A Legal Drivers License Is Required In Every State
Anyone who wishes to operate a motor vehicle must meet the state-specific requirements to comply with the law. In most states, drivers can obtain a learner’s driving permit at the age of 15 years and 6 months. Acquiring the driver’s license on the 16th birthday is a rite of passage for many young drivers. Renewal of the license must be repeated at regular intervals to validate the identity of the driver license holder.
Standard drivers license guidelines cover the operation of motor vehicles that weigh less than 26,001 pounds. Exceptions include transportation of hazardous materials and vehicles that hold more than 16 passengers, including the driver. Vehicles with four wheels on two axles fall within these parameters. Motorcycle riders must have an additional license endorsement, which is earned through a written and driving examination.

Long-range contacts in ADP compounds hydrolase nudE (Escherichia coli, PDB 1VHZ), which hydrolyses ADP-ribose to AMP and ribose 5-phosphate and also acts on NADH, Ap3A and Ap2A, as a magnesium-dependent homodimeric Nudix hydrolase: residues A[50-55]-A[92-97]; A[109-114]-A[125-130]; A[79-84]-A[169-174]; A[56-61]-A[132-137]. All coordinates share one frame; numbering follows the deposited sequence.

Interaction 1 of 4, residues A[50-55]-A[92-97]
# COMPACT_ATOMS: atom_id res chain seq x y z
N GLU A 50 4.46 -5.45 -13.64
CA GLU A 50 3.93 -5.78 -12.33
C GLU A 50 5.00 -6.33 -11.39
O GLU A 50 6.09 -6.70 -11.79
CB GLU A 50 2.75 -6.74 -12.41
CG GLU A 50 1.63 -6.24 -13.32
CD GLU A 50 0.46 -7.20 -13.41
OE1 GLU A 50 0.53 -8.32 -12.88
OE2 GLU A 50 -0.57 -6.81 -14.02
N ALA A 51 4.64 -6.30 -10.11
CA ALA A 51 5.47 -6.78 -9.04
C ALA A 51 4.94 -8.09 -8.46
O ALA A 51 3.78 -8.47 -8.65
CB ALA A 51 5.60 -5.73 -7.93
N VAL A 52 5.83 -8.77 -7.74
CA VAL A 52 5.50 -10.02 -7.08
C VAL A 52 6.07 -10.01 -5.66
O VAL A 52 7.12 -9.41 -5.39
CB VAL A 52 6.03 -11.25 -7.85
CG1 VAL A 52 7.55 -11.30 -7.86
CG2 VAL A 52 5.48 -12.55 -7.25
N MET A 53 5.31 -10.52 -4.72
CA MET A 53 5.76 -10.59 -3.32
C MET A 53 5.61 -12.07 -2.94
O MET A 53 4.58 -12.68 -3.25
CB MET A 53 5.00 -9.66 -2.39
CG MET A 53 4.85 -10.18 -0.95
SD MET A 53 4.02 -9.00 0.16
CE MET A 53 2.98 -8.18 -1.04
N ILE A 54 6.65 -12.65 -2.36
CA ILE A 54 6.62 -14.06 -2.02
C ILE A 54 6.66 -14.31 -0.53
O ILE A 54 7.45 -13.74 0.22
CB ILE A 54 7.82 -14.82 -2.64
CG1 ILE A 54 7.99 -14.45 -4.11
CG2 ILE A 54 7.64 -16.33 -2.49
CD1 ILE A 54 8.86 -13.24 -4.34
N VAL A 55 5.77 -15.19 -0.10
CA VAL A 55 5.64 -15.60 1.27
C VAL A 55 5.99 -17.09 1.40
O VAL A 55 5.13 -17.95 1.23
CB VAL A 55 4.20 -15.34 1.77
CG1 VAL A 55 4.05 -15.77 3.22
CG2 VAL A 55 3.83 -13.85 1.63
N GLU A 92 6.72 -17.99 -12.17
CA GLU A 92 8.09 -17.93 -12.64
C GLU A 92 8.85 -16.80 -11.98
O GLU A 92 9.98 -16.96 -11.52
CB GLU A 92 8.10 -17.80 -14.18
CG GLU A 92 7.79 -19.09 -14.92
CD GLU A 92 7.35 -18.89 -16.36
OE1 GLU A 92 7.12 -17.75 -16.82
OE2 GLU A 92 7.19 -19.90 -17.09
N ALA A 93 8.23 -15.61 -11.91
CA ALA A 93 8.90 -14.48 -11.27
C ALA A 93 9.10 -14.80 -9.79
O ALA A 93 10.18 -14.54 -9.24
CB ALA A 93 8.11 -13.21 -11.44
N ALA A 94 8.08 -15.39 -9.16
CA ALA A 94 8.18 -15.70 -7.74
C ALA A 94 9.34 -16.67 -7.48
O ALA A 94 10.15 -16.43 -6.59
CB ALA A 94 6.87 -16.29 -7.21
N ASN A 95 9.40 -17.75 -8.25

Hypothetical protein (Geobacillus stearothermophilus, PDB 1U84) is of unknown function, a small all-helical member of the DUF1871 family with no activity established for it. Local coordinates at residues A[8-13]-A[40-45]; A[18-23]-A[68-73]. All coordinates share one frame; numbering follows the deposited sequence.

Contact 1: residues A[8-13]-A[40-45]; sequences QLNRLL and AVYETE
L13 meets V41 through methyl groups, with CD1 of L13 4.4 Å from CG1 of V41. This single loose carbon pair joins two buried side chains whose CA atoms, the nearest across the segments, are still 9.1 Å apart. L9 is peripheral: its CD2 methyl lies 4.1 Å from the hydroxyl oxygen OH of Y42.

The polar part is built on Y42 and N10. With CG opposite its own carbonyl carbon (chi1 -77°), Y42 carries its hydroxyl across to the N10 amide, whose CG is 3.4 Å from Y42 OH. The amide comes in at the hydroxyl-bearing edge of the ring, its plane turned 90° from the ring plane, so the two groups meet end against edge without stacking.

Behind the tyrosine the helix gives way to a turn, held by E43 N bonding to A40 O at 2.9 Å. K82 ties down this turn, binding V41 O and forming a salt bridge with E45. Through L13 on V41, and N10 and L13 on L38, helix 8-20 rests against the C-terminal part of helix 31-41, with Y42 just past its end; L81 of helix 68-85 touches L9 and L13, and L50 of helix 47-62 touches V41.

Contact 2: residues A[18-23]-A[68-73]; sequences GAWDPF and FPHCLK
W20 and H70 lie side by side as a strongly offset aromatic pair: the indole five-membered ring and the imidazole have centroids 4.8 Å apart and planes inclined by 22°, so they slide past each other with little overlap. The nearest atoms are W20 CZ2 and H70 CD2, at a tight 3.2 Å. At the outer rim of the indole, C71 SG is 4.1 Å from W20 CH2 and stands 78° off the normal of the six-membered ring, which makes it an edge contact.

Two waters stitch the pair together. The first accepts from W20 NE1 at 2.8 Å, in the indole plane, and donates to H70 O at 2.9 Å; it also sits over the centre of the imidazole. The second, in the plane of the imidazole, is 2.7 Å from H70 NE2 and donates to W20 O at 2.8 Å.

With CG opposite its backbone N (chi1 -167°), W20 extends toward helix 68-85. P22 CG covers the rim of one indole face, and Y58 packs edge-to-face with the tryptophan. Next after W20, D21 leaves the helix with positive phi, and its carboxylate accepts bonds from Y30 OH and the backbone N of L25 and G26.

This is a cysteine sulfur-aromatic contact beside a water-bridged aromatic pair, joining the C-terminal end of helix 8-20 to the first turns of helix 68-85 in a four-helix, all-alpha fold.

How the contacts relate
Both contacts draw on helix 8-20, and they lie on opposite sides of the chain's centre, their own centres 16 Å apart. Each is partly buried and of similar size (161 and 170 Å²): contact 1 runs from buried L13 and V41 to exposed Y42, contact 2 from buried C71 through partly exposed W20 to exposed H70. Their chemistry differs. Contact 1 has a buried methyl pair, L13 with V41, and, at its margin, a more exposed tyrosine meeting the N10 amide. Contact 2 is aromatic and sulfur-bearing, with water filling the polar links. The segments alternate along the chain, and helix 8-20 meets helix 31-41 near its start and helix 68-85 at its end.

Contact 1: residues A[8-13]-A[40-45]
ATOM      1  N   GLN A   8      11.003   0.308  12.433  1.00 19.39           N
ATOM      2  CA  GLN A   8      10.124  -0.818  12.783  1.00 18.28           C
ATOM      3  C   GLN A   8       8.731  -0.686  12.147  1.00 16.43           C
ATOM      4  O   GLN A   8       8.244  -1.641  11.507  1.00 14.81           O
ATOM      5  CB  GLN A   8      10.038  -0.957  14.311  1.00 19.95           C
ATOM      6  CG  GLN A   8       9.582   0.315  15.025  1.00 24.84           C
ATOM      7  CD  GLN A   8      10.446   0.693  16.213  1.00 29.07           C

Commercial Drivers License
Vehicles over 26,001 pounds require special consideration and training for drivers. The commercial driver’s license, or CDL, falls within federal jurisdiction since operators must comply with testing guidelines that apply to all 50 states. Specialty endorsements are assigned by letter according to the training that has been completed:
- Class A – Large passenger vehicles, 16 passengers or more, requires a written examination;
- Class T – Semi Tractor Trailer, double or triple trailer, also required a Class A license;
- Class P – Passenger Vehicle – requires written and driving examinations;
- Class S – School Bus – requires background check, sex offender registry check, P endorsement and written and driving examinations;
- Class N – Tank Trunk – requires written test;
- Class H – Hazardous Materials – requires a written test and a background check, which is conducted through the Transportation Security Administration, or TSA;
- Class X – Combination of Tank Vehicle and Hazardous Materials – requires written test;
- Class W – Tow Truck – requires a written test.